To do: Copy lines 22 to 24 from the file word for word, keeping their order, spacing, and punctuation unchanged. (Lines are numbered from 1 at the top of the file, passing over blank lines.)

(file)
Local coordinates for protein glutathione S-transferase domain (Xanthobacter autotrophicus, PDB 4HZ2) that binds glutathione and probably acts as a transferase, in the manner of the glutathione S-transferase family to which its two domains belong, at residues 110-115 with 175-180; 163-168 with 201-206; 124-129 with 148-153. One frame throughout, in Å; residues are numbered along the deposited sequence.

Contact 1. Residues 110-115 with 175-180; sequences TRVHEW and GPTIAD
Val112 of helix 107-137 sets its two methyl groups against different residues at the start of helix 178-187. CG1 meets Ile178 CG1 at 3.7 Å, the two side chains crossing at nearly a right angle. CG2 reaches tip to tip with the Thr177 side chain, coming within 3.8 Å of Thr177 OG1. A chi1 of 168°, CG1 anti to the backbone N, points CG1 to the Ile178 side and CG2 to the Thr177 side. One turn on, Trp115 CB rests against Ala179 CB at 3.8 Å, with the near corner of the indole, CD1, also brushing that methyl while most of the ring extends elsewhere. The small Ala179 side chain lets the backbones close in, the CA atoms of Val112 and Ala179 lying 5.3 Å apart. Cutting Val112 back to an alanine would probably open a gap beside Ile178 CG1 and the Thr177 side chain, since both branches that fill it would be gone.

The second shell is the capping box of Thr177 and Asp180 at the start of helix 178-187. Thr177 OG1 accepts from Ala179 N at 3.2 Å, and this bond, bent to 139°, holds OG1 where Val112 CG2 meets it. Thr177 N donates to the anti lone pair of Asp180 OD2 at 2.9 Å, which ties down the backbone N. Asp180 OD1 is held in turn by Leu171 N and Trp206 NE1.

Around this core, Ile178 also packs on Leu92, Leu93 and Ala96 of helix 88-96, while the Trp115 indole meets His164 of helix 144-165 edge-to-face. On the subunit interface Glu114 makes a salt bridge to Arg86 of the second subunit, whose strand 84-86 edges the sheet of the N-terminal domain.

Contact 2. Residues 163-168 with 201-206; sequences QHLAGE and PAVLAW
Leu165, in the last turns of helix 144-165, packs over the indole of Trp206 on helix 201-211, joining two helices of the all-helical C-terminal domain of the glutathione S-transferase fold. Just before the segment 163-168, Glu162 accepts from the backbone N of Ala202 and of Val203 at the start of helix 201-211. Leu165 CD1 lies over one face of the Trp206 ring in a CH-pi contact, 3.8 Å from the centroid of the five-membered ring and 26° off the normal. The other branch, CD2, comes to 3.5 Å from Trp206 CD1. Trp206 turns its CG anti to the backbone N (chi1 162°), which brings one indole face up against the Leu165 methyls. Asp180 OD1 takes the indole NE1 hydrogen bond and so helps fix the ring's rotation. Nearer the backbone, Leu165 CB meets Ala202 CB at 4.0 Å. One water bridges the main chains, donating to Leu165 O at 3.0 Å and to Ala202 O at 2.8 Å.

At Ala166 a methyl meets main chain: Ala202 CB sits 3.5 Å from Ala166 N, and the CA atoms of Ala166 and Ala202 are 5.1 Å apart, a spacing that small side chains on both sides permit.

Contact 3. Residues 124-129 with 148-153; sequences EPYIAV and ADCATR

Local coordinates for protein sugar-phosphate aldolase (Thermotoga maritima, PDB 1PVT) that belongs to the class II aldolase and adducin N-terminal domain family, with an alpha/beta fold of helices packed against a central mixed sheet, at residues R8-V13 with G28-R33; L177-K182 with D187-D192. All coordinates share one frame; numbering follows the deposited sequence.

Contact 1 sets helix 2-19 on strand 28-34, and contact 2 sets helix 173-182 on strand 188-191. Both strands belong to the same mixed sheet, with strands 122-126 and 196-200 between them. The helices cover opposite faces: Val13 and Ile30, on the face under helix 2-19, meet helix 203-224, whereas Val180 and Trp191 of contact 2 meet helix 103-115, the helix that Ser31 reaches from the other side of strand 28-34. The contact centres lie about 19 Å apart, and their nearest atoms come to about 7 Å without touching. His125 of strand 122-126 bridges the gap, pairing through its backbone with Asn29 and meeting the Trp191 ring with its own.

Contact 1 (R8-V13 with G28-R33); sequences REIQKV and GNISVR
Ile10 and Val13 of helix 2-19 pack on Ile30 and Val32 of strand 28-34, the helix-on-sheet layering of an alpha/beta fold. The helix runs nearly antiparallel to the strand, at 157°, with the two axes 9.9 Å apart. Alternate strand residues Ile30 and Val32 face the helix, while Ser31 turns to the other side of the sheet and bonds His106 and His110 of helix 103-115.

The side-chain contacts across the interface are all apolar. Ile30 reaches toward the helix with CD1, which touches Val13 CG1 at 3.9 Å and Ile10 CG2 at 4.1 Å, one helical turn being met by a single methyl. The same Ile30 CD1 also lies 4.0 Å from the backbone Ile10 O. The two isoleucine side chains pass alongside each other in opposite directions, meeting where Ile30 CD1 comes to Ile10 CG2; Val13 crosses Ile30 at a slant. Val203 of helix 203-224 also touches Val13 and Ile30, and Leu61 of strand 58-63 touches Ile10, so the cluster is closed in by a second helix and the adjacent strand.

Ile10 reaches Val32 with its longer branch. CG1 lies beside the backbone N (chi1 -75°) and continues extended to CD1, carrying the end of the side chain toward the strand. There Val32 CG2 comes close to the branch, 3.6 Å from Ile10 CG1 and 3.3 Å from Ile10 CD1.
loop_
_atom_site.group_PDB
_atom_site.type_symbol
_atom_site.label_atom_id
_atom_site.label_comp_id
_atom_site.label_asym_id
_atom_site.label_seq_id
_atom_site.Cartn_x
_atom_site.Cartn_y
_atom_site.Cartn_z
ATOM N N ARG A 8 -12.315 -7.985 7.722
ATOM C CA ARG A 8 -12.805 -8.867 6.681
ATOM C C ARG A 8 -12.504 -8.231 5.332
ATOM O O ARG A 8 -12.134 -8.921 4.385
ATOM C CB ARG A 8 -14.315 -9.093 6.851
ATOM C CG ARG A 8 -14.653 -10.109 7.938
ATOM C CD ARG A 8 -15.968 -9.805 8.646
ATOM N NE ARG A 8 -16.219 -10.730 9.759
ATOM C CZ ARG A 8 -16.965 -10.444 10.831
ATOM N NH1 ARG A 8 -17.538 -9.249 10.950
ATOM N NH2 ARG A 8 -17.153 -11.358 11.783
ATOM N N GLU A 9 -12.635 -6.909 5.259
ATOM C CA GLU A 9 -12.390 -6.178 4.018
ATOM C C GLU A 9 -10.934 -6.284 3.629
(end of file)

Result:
_atom_site.label_seq_id
_atom_site.Cartn_x
_atom_site.Cartn_y